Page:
Do you want to travel cheaply without any credit card or mile and point shenanigans? If so, you should check out this great new site: All the Flight Deals. It has consistently provided me with fantastic fares including many from my home airport to Europe for under $450 round-trip.
All the Flight Deals notifies you of the cheapest fares from whatever airport(s) you want to monitor to anywhere in the world. In doing so, it differs in important ways from all the other airfare sites I’m aware of. Consider these differences:
- Online Travel Agencies: Flight search engines such as Google Flights are great for finding the cheapest tickets between two cities you specify. But if you want to save even more money and are willing to consider any destination that will be super-cheap to get to, Google Flights isn’t much help.
- Last-minute Deals: There are a slew of sites that will show you good “last-minute” travel deals. But they aren’t helpful if you want to plan ahead.
- Best-deal Sites: Finally, there are a handful of sites that report fantastic fares that pop up across the world. The problem with these sites, though, is they don’t enable you to receive alerts for only the fares that apply to the airport(s) you care about. As a result, most of the fantastic fares are irrelevant to you, and sorting through them is a pain.
All the Flight Deals overcomes all of the above drawbacks. It allows you to receive notifications for fares that apply only to the airport(s) you care about. The deals typically are good for several months out, giving you time to plan. And because you are monitoring the best fares to anywhere in the world, the deals are terrific.
As an example, here are the notifications I’ve received for my home airport over the past five days. Note, for instance, Denver to Brussels round-trip for $370.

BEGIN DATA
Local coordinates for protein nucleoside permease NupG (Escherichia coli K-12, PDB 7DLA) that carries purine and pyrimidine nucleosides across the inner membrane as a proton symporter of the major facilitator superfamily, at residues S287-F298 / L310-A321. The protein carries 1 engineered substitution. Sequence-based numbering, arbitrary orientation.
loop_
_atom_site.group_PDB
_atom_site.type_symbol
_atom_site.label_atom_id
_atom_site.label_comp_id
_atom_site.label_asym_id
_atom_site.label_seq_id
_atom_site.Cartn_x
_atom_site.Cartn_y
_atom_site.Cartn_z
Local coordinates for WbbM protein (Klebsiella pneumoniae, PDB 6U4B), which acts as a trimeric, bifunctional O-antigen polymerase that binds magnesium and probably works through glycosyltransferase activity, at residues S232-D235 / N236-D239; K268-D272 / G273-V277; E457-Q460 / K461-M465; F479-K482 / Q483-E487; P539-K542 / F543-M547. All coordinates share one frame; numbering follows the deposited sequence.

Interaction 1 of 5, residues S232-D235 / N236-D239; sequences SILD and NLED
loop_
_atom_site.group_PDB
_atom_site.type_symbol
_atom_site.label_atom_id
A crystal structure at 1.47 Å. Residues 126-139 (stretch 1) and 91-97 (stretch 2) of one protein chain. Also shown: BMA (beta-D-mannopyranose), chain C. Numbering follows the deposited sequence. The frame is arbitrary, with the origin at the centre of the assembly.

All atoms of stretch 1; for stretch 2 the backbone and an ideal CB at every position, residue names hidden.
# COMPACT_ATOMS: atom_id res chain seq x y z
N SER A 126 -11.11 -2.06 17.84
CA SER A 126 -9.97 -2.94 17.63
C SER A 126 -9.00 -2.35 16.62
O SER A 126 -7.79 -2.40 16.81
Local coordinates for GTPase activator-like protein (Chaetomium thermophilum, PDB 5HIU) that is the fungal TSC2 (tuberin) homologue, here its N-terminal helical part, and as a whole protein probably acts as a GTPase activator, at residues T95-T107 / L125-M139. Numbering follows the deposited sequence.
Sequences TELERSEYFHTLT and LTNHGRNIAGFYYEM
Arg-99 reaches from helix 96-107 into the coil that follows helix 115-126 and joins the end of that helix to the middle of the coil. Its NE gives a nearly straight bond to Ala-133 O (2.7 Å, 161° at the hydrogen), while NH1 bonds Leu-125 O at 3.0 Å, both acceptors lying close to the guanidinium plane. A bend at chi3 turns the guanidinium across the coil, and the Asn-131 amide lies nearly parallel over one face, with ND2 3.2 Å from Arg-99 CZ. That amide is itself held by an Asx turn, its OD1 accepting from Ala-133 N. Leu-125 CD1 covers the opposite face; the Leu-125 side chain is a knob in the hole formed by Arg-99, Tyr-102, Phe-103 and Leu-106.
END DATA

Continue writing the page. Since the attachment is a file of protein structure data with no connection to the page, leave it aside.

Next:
Here’s a summary of the deals I’ve received over the past 15 days. Note the average fare of $636 round-trip from Denver to Asia, $435 round-trip to Europe, and $92 round-trip within the Continental U.S. Those are all fantastic prices. Round-trip flights from the U.S. to Europe, for instance, often costs more than $1,000.
I signed up for All the Flight Deals 92 days ago, shortly after the site launched. I chose to monitor only my home airport in Denver. Since then, I’ve received 100 deals, so about 1 per day. Depending on the number of airports you monitor and how busy they are, you could see fewer or more deals.
You can choose how often you want to be notified of deals:
- whenever a new deal pops up
- up to twice per day
- just once per day
- every other day
- or never (in which case you can just view deals on the website)
In addition to specifying the airport(s) you want to monitor and how often you want to be notified of deals, you can choose to see:
- only deals verified to be available (which, in my experience, almost all are)
- only nonstop fights
- flights from airports within 60 miles of the airport you specify
- only flights to certain regions of the world or specific countries within those regions
All of the deals I’ve received have been for economy fares. According to comments in this post on The Points Guy, however, All the Flight Deals also passes along any outstanding business or first class fares.
It is free to sign up for All the Flights Deals. You can sign up here.
I love traveling for free, as I described in my recent series on how to travel for free. But free travel does involve the effort of signing up for credit cards with large mile and point signup bonuses, meeting minimum spend, etc. And when it comes to redeeming the miles and points, you are often subject to award availability.
With All the Flight Deals, life is simpler. You don’t need to worry about credit cards, miles and points, or award availability.
On the negative side, however, you have to wait around for a deal that appeals to you, and you often can’t plan ahead more than a few months. Plus, though cheap, it isn’t free. But then again, award travel oftentimes isn’t quite free, either. . . .
My advice? Pursue both angles. Accumulate miles and points while at the same time seeing what promising fares All the Flight Deals turns up for you. Both approaches allow you to travel more or to divert money you would have spent on more costly travel to other priorities.
Question: Would you see yourself taking advantage of All the Flights Deals more or less often than cashing in frequent flyer miles? You can leave a comment by clicking here. And if you liked this post, sign up here so that you never miss a future post.